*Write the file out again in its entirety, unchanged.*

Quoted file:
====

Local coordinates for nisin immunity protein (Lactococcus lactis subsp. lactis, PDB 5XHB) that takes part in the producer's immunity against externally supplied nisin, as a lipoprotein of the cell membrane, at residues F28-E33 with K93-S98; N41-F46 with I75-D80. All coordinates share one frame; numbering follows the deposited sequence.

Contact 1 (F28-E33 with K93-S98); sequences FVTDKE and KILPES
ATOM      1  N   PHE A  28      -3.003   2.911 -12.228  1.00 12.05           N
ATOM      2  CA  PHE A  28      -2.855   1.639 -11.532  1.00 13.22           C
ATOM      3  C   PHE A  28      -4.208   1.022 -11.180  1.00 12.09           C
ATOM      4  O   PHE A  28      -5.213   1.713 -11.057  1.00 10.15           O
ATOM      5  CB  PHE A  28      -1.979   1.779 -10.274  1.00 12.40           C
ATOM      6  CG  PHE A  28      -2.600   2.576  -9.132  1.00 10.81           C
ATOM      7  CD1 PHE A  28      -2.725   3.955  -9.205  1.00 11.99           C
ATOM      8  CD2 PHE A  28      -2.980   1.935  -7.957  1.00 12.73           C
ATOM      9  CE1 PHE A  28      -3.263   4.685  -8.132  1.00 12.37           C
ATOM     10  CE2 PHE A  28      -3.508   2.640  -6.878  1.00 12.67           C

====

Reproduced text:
Local coordinates for nisin immunity protein (Lactococcus lactis subsp. lactis, PDB 5XHB) that takes part in the producer's immunity against externally supplied nisin, as a lipoprotein of the cell membrane, at residues F28-E33 with K93-S98; N41-F46 with I75-D80. All coordinates share one frame; numbering follows the deposited sequence.

Contact 1 (F28-E33 with K93-S98); sequences FVTDKE and KILPES
ATOM      1  N   PHE A  28      -3.003   2.911 -12.228  1.00 12.05           N
ATOM      2  CA  PHE A  28      -2.855   1.639 -11.532  1.00 13.22           C
ATOM      3  C   PHE A  28      -4.208   1.022 -11.180  1.00 12.09           C
ATOM      4  O   PHE A  28      -5.213   1.713 -11.057  1.00 10.15           O
ATOM      5  CB  PHE A  28      -1.979   1.779 -10.274  1.00 12.40           C
ATOM      6  CG  PHE A  28      -2.600   2.576  -9.132  1.00 10.81           C
ATOM      7  CD1 PHE A  28      -2.725   3.955  -9.205  1.00 11.99           C
ATOM      8  CD2 PHE A  28      -2.980   1.935  -7.957  1.00 12.73           C
ATOM      9  CE1 PHE A  28      -3.263   4.685  -8.132  1.00 12.37           C
ATOM     10  CE2 PHE A  28      -3.508   2.640  -6.878  1.00 12.67           C